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But think of all the valuable exposure!What a tempting offer for our nation’s cadre of experienced lawyers: work for the Justice Department, reviewing applications for wiretaps in major federal criminal investigations. Probably this is pretty easy, given (as we’ve recently learned) that there is no reason NOT to ever wiretap! So if you want something a little more challenging, perhaps you can serve as a special attorney in the Office of Enforcement Operations.

But wait! There’s more! Not only could you maybe work for the Justice Department for a year in either of these important positions, you can do it in exchange for absolutely no money! Yes! That’s right! You will get paid in Experience, which, like Exposure, is even better than money!

From ProPublica:

We’ve reported on the mounting trend of unpaid internships among college students and recent graduates. But an increasing number of trained attorneys in the Department of Justice are also working for free, with 13 uncompensated positions for “experienced attorneys” (many of them full-time) currently listed on the agency’s web site.

The program “provides a valuable support to the Justice Department as we continue to address the staffing challenges imposed by sequestration and still fulfill our commitment to protect the American people,” said a Justice Department spokesperson, in an emailed statement. The Department of Justice began posting uncompensated special assistant U.S. attorney positions in January 2011, after Attorney General Eric Holder announced a department-wide hiring freeze (individual U.S. attorney offices had hired unpaid lawyers before then, the spokesperson said).

Do not be surprised to learn, dear readers, that there is no dearth of applicants for these unpaid positions, given that only 56% of class of 2012 law school graduates had found stable (paid?) positions in law in spite of taking on debtloads of $100,000 or more.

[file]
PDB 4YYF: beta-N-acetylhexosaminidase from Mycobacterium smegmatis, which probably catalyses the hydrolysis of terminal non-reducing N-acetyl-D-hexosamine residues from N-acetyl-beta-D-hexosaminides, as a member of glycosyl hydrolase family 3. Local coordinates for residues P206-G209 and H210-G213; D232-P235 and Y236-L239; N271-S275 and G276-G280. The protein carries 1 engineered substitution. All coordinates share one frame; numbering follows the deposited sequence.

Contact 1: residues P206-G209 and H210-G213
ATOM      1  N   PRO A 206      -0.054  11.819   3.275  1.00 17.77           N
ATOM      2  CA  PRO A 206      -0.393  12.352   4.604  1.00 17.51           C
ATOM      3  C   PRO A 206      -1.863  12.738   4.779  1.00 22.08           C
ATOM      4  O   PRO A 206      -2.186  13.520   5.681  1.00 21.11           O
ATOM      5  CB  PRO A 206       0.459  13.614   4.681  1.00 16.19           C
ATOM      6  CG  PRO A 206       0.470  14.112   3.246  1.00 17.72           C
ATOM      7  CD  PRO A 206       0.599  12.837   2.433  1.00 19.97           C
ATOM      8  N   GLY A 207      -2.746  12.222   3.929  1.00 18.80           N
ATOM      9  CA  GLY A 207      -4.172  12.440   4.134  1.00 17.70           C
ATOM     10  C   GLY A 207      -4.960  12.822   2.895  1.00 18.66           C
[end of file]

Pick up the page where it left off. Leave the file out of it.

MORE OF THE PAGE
There are currently 96 unpaid special assistant U.S. attorneys working for the department, according to a spokesperson, who said paid assistant U.S attorneys have starting salaries ranging from $44,581 to $117,994.

Worried? Don’t be: it’s totally fine that the government is hiring unpaid workers to do really important jobs, like act as Federal Prosecutors or Deputy District Attorneys, or work for free alongside paid members of the Justice Department, says this guy at the Justice Department who presumably gets paid:

The Executive Office for U.S Attorneys responded  [to a letter from the National Association of US Attorneys condemning the practice] six months later, defending the unpaid positions. [The National Association of Attorneys also followed with another letter which] raised concerns about what it means to have unpaid, short-term lawyers representing the U.S. in federal court.

“We continue to believe the department’s long-standing use of uncompensated [special assistant U.S. attorneys] is legally permissible,” wrote H. Marshall Jarrett, director of the Executive Office for U.S. Attorneys. While special assistant U.S. attorneys have a legal maximum salary, he said, there’s no minimum. Which means the Justice Department considers itself free to set their salary “at a gratuitous rate of pay (i.e. $0).

Well if it’s legally permissible, then clearly it’s a good idea, right? Nothing bad could POSSIBLY come out of having unpaid, volunteer attorneys representing the U.S. in federal court, making decisions about the legality of wiretapping, or acting as Deputy District Attorneys.

In fact, why stop at government jobs? Surely the private sector would run much more efficiently (and shareholder wealth would be maximized) if, say, CEOs worked for free. Or hedge fund managers. Or bankers. Seriously, think about how much money would be saved if companies just hired unpaid interns and volunteers to work in upper management!

Really, why not just run the entire economy on free labor? Everyone can get experience and exposure, and then take that experience and exposure to the NEXT unpaid, volunteer job, and on and on and on until finally, someone somewhere has enough extra money to throw around and decides to pay someone for his or her work.

This reminds us of something else we said, way back in March, when an editor from the Atlantic wrote a rambling and incoherent ode to the joys of working as unpaid writer:

…Here we are! Debating about whether or not it is appropriate to PAY PEOPLE FOR WORK. So far, the debate is restricted to paying journalists, writers, artists and musicians, but it will not stop there. For example, your Wonkette is a graduate student at a huge famous prestigious university that you have surely heard of, and to save money these days, they are hiring lecturers to WORK FOR FREE…Welcome to 2013!

[ProPublica]

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